Guide To The Causes Of Cervical Dystonia

Cervical dystonia, otherwise known as spasmodic torticollis, is a rarely occurring condition that causes the muscles of the neck to undergo involuntary contractions. This leads them to twist into abnormal positions, which in turn causes the head to move in involuntary ways. Some patients might experience twisting of their chin or ear toward their shoulder, or movement of their chin straight down or up. Others might have postural abnormalities like one raised shoulder. Muscle spasms and spasticity are often very painful for individuals with cervical dystonia. Understanding the causes of the condition is important to know how to manage it properly.

Get familiar with what causes cervical dystonia now.

Family History And Genetics

Dreamstime

Genetics and family history appear to play a role in some cases of cervical dystonia. Researchers estimate between ten and twenty-five percent of cervical dystonia patients also have a family history of the condition. The condition is estimated to affect around sixty thousand individuals in the United States, so up to fifteen thousand of those have a family history of it. Genetics may increase an individual’s chances of developing cervical dystonia, but researchers believe genetics alone are not responsible. Instead, genetics are combined with a variety of environmental and physical factors to increase the risk of developing cervical dystonia. Researchers have discovered cervical dystonia tends to present in individuals who have mutations in one or more of several genes. Gene mutations linked to cervical dystonia have been identified in the ANO3, CIZ1, THAP1, and GNAL genes. With that said, not enough information is currently available about how the mutations affect an individual’s chances of developing cervical dystonia. Because of this, there is no way to do a genetic test for diagnostic purposes with cervical dystonia, and the condition must be assessed through symptoms and family history alone.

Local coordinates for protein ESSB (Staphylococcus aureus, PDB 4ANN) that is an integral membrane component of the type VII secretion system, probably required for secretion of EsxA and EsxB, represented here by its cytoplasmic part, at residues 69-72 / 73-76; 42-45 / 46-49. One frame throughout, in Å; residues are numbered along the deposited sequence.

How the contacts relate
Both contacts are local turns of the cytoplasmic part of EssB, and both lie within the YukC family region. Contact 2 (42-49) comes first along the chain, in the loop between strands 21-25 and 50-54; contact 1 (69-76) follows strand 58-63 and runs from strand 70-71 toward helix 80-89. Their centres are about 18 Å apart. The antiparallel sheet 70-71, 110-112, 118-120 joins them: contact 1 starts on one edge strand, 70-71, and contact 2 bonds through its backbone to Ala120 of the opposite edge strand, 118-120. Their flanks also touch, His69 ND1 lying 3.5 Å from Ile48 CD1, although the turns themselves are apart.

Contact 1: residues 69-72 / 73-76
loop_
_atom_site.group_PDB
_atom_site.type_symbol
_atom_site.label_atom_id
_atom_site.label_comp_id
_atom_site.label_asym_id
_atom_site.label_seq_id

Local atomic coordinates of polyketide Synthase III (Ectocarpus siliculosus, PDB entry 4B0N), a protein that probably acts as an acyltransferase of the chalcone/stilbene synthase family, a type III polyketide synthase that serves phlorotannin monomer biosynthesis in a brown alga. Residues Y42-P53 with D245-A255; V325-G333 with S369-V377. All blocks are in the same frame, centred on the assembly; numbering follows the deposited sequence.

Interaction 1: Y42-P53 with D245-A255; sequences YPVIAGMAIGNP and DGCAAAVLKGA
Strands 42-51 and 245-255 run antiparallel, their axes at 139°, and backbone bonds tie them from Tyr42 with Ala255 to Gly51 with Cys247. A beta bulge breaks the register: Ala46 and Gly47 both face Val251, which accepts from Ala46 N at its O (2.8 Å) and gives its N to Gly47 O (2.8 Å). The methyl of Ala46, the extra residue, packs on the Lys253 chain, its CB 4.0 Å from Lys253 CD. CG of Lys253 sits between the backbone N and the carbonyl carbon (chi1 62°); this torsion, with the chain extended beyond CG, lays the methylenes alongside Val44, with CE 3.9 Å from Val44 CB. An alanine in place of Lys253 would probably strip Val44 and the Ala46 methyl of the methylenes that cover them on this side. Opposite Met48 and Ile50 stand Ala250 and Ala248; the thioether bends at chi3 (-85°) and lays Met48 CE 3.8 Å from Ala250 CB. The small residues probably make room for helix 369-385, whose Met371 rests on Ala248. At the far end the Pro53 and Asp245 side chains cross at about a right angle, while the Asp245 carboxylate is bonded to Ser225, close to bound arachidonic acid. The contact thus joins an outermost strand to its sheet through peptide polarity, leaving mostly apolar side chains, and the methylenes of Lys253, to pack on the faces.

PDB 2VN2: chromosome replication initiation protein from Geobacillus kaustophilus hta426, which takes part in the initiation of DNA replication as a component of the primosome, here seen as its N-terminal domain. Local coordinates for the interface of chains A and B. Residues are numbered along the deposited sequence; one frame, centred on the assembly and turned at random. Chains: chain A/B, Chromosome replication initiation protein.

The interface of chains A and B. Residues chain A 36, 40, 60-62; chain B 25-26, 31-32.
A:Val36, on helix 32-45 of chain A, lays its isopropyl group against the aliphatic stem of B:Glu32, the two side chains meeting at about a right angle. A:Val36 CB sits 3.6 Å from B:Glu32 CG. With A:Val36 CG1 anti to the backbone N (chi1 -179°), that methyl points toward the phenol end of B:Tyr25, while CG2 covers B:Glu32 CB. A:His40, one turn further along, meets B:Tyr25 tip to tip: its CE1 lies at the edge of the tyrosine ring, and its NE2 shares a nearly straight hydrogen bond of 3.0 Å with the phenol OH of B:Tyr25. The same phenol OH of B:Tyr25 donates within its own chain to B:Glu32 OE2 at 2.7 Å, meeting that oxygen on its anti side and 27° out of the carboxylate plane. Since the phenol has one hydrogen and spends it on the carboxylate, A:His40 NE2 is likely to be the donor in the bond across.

Read more about the causes of cervical dystonia now.